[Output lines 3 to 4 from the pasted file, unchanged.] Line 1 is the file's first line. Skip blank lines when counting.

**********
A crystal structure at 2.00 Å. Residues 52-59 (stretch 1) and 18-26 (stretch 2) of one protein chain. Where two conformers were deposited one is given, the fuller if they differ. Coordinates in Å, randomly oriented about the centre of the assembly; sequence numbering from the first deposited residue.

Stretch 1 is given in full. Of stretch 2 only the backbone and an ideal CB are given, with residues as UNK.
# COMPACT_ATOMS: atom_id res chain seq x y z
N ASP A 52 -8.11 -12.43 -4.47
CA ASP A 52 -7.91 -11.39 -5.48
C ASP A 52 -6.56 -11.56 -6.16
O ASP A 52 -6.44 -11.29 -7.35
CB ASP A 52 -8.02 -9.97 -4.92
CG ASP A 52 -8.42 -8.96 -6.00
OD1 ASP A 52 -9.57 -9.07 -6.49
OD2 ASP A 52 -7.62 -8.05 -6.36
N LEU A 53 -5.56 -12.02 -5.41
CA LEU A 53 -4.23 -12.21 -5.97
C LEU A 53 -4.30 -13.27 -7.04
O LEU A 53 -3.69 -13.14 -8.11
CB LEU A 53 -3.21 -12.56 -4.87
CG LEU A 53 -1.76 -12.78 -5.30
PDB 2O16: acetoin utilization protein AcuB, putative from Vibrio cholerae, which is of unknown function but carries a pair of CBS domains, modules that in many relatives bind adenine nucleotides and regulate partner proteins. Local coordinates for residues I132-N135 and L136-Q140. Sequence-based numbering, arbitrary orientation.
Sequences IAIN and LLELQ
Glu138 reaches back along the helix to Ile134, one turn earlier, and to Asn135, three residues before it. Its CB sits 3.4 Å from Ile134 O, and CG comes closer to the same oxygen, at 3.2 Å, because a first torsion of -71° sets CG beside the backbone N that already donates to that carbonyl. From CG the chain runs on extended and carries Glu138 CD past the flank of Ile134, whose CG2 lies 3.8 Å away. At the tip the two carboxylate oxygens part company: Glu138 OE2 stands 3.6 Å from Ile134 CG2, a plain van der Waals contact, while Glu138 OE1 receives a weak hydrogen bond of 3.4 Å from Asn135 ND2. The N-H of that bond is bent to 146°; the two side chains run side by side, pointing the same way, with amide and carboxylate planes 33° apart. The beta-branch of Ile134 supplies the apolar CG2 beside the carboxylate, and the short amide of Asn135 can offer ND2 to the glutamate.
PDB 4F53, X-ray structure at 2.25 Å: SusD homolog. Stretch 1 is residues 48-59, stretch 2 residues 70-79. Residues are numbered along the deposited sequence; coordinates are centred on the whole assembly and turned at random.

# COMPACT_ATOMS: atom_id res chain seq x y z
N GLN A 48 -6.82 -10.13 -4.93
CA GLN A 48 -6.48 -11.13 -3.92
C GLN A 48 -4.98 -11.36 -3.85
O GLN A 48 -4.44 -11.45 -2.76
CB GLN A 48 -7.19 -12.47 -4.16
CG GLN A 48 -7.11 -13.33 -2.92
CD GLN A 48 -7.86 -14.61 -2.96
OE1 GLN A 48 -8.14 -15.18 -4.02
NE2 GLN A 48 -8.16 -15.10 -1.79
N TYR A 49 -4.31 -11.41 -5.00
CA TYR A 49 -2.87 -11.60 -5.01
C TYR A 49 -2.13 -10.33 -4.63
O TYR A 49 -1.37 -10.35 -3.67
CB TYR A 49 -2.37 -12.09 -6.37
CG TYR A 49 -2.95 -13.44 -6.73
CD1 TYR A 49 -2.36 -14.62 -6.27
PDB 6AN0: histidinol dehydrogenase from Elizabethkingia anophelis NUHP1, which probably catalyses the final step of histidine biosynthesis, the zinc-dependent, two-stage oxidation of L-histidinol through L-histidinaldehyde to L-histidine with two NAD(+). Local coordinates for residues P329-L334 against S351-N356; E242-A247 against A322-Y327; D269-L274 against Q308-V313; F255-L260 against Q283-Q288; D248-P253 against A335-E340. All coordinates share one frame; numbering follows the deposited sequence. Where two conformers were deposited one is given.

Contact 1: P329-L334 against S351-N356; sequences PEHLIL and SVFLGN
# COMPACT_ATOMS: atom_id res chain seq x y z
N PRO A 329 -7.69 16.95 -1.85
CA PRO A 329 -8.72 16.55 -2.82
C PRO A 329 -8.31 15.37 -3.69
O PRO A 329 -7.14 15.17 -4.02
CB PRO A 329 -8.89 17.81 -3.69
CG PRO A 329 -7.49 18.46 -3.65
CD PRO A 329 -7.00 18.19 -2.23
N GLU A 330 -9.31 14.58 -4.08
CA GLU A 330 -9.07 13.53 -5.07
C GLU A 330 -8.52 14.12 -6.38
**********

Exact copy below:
# COMPACT_ATOMS: atom_id res chain seq x y z
N ASP A 52 -8.11 -12.43 -4.47